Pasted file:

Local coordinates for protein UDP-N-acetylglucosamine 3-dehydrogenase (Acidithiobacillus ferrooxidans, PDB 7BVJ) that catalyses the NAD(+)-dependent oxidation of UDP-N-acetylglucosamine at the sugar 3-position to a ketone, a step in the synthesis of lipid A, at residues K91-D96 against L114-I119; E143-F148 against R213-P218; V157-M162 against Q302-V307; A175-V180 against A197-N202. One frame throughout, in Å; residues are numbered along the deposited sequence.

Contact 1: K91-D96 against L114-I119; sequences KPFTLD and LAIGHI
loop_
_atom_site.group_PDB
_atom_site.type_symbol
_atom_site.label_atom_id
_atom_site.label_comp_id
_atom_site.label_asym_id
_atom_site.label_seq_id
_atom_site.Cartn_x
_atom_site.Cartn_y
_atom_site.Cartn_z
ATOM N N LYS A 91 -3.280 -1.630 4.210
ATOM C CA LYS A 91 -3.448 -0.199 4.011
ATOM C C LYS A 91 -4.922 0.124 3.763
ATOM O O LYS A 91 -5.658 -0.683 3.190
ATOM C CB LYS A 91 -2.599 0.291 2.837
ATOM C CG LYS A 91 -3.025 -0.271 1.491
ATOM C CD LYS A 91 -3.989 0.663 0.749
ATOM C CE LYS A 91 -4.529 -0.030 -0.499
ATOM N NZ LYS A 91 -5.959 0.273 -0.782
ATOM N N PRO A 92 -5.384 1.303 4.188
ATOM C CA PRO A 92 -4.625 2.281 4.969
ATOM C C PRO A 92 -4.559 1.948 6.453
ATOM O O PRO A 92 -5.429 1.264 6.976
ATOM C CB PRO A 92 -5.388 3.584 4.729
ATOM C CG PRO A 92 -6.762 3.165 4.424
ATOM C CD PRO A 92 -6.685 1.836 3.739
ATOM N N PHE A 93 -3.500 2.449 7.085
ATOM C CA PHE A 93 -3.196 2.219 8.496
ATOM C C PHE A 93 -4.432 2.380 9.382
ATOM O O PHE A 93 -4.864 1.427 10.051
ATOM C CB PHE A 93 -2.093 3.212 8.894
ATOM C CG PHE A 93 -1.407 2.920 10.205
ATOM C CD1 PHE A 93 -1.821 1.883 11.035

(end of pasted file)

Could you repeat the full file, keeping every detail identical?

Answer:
Local coordinates for protein UDP-N-acetylglucosamine 3-dehydrogenase (Acidithiobacillus ferrooxidans, PDB 7BVJ) that catalyses the NAD(+)-dependent oxidation of UDP-N-acetylglucosamine at the sugar 3-position to a ketone, a step in the synthesis of lipid A, at residues K91-D96 against L114-I119; E143-F148 against R213-P218; V157-M162 against Q302-V307; A175-V180 against A197-N202. One frame throughout, in Å; residues are numbered along the deposited sequence.

Contact 1: K91-D96 against L114-I119; sequences KPFTLD and LAIGHI
loop_
_atom_site.group_PDB
_atom_site.type_symbol
_atom_site.label_atom_id
_atom_site.label_comp_id
_atom_site.label_asym_id
_atom_site.label_seq_id
_atom_site.Cartn_x
_atom_site.Cartn_y
_atom_site.Cartn_z
ATOM N N LYS A 91 -3.280 -1.630 4.210
ATOM C CA LYS A 91 -3.448 -0.199 4.011
ATOM C C LYS A 91 -4.922 0.124 3.763
ATOM O O LYS A 91 -5.658 -0.683 3.190
ATOM C CB LYS A 91 -2.599 0.291 2.837
ATOM C CG LYS A 91 -3.025 -0.271 1.491
ATOM C CD LYS A 91 -3.989 0.663 0.749
ATOM C CE LYS A 91 -4.529 -0.030 -0.499
ATOM N NZ LYS A 91 -5.959 0.273 -0.782
ATOM N N PRO A 92 -5.384 1.303 4.188
ATOM C CA PRO A 92 -4.625 2.281 4.969
ATOM C C PRO A 92 -4.559 1.948 6.453
ATOM O O PRO A 92 -5.429 1.264 6.976
ATOM C CB PRO A 92 -5.388 3.584 4.729
ATOM C CG PRO A 92 -6.762 3.165 4.424
ATOM C CD PRO A 92 -6.685 1.836 3.739
ATOM N N PHE A 93 -3.500 2.449 7.085
ATOM C CA PHE A 93 -3.196 2.219 8.496
ATOM C C PHE A 93 -4.432 2.380 9.382
ATOM O O PHE A 93 -4.864 1.427 10.051
ATOM C CB PHE A 93 -2.093 3.212 8.894
ATOM C CG PHE A 93 -1.407 2.920 10.205
ATOM C CD1 PHE A 93 -1.821 1.883 11.035